What do you do if you can’t trust anyone, least of all yourself?
That’s the dilemma at the heart of Tabula Rasa, a nine-part drama about a young woman with amnesia who is locked up in a secure psychiatric hospital. A police officer believes she was the last person to see a man before he vanished, and won’t allow her release until he is found.
In order to solve the puzzle, Mie has to reconstruct her lost memories and find her way back through the dark labyrinth of her recent past. The more she remembers, the more she starts to distrust not only the people around her, but also herself.
Showrunner Malin-Sarah Gozin and actor Veerle Baetens, who is also among the series’ writers, reveal the origins of the story and talk about how the show was developed.
Gozin also talks about her role on the Flemish-language show, why viewers are drawn to stories featuring unreliable narrators and plans to turn Tabula Rasa in to an anthology series.
Tabula Rasa is produced by Caviar for VRT-owned Één and distributed by ZDF Enterprises.
Italian drama Maltese follows Commissario Maltese as he seeks the truth in a world full of corruption – only to put his life at risk when a murder investigation leads him to uncover a network of criminals and assassins working alongside powerful and untouchable citizens, including government officials.
German actor Rike Schmid co-stars as a newspaper photographer who also endangers herself with her attempts to make the Mafia visible through her work.
In this DQ interview, she reveals more about her character and discusses the challenges of learning Italian for the role and how that affected her approach to acting.
Maltese is produced by Palomar for Italian broadcaster Rai and distributed by ZDF Enterprises.
There’s a strong international flavour to drama commissioning this week, with plenty of action in terms of format deals, coproductions, acquisitions and plans for movie adaptations.
FremantleMedia, for example, has just announced that its Australian prison drama Wentworth is being remade in Flemish for Belgium-based commercial broadcaster. With a working title of Gent-West, the new 10-part drama will be coproduced by FremantleMedia Belgium and Marmalade Productions. Although the show doesn’t debut on Vier until 2018, it will be shown prior to that on Telenet’s paid cable channels Play and Play More.
Stefan De Keyser, MD of FremantleMedia Belgium, called Wentworth “an explosive drama filled with twists and emotion. Its suspenseful storylines and powerful female cast are sure to captivate Flemish audiences and we hope that Vier’s commission will build on the worldwide success of this scripted property.”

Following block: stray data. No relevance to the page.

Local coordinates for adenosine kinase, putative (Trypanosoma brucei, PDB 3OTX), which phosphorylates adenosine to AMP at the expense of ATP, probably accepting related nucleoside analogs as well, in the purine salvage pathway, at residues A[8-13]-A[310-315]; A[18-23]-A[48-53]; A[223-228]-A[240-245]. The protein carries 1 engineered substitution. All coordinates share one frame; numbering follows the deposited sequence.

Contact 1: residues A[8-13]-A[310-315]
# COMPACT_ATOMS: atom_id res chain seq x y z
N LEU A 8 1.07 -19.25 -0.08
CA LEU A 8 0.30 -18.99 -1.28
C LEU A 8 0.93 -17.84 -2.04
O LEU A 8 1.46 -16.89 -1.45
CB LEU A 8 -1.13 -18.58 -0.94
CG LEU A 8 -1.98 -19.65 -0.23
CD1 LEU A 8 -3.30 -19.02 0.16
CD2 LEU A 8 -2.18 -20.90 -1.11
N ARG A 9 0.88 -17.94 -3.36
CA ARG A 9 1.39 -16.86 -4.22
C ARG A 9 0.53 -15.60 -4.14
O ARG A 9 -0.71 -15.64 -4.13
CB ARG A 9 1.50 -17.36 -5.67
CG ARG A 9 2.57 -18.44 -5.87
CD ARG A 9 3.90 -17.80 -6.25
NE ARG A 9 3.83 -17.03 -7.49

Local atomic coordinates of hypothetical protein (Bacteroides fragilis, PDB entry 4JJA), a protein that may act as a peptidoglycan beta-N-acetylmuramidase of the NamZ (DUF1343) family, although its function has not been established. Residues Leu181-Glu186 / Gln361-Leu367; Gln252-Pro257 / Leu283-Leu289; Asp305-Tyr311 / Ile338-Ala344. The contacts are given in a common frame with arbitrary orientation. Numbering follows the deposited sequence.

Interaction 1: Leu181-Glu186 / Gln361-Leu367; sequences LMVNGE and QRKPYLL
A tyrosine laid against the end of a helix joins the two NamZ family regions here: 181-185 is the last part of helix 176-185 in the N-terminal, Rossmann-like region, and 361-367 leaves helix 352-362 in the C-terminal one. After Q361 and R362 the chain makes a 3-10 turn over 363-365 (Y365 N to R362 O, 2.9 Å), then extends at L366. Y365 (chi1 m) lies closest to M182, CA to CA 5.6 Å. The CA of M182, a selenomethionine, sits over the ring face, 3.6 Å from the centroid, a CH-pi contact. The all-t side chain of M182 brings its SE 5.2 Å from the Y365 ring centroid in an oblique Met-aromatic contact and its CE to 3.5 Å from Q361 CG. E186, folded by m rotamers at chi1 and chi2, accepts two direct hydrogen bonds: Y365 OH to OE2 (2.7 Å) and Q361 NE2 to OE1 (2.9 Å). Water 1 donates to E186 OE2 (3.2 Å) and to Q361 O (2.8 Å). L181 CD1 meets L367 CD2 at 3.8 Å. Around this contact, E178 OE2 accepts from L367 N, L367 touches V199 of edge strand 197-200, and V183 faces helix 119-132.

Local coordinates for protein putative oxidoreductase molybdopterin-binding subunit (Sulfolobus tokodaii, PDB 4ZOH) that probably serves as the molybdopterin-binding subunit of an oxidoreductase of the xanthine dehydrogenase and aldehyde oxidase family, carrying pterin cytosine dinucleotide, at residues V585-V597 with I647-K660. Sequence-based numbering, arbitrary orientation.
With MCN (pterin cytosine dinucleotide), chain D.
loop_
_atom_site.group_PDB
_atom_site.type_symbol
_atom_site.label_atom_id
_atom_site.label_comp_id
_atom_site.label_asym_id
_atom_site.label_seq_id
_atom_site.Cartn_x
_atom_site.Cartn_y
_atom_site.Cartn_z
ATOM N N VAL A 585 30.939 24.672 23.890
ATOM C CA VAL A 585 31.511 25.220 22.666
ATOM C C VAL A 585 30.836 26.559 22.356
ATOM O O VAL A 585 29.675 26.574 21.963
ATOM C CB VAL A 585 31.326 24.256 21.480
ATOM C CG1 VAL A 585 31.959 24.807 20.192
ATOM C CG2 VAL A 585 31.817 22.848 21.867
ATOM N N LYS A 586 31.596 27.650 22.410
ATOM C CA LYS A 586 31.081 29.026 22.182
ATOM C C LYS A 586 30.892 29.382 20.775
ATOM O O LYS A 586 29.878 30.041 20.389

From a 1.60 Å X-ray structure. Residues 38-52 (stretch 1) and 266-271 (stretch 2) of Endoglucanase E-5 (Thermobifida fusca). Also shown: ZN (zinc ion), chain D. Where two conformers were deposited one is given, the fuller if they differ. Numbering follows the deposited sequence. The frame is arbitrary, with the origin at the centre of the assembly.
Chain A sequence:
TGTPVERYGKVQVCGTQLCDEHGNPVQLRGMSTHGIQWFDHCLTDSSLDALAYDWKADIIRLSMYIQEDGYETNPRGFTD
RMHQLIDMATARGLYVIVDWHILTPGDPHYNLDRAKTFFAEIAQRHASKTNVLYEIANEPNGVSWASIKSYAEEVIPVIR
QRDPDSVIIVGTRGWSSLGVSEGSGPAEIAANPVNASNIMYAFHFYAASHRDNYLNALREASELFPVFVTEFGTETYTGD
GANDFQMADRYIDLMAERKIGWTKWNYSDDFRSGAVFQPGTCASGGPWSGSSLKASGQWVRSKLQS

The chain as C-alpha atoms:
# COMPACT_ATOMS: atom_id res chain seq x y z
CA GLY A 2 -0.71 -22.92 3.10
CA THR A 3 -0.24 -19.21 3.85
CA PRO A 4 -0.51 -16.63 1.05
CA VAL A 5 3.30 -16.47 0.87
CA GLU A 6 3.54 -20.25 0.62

The Flemish version of the show will be the third adaptation following Celblok H (Netherlands) and Block B – Unter Arrest (Germany). Wentworth is also popular in its original form: to date, the show has aired in 141 countries worldwide and is still going strong on home soil after four series on SoHo.
FremantleMedia also revealed this week that the new Ukranian version of its New Zealand soap Shortland Street has started well. Known locally as Central Hospital, the 60-part drama is currently airing on channel 1+1 and is Ukraine’s number-one show. Central Hospital has also been sold on in its completed form to Georgia and Kazakhstan. Following the success of the show, Anne Kirsipuu, format sales director for CIS, Ukraine, Georgia and the Baltic States at FM, said: “We’re looking forward to introducing more local adaptations (of other FM shows) soon.”
Elsewhere in Europe, producer/distributor Beta Film has secured the rights for Light of Elna, a Nazi-refugee drama directed by Sílvia Quer (Velvet, Grand Hotel). The Spanish-Swiss coproduction tells the story of Swiss teacher Elisabeth Eidenbenz, who created a maternity home for female WW2 refugees about to give birth. Beta Film will serve as the worldwide distributor, having previously sold Spanish dramas Velvet & Grand Hotel worldwide.
Scandinavian crime drama continues to prove its appeal worldwide. This week, Germany’s ZDF Enterprises (a big supporter of Nordic Noir) licensed the third season of Bron (The Bridge) to Japan’s Tohokushinsha Film Corp. Under the terms of the deal, TFC gets VoD and DVD rights in addition to television rights. ZDFE and TFC have a longstanding relationship that has already seen deals for the first three seasons of The Killing and the first two of Bron. The latter has been a hit worldwide, selling in its completed form to 140 countries and being adapted in the US and UK/France.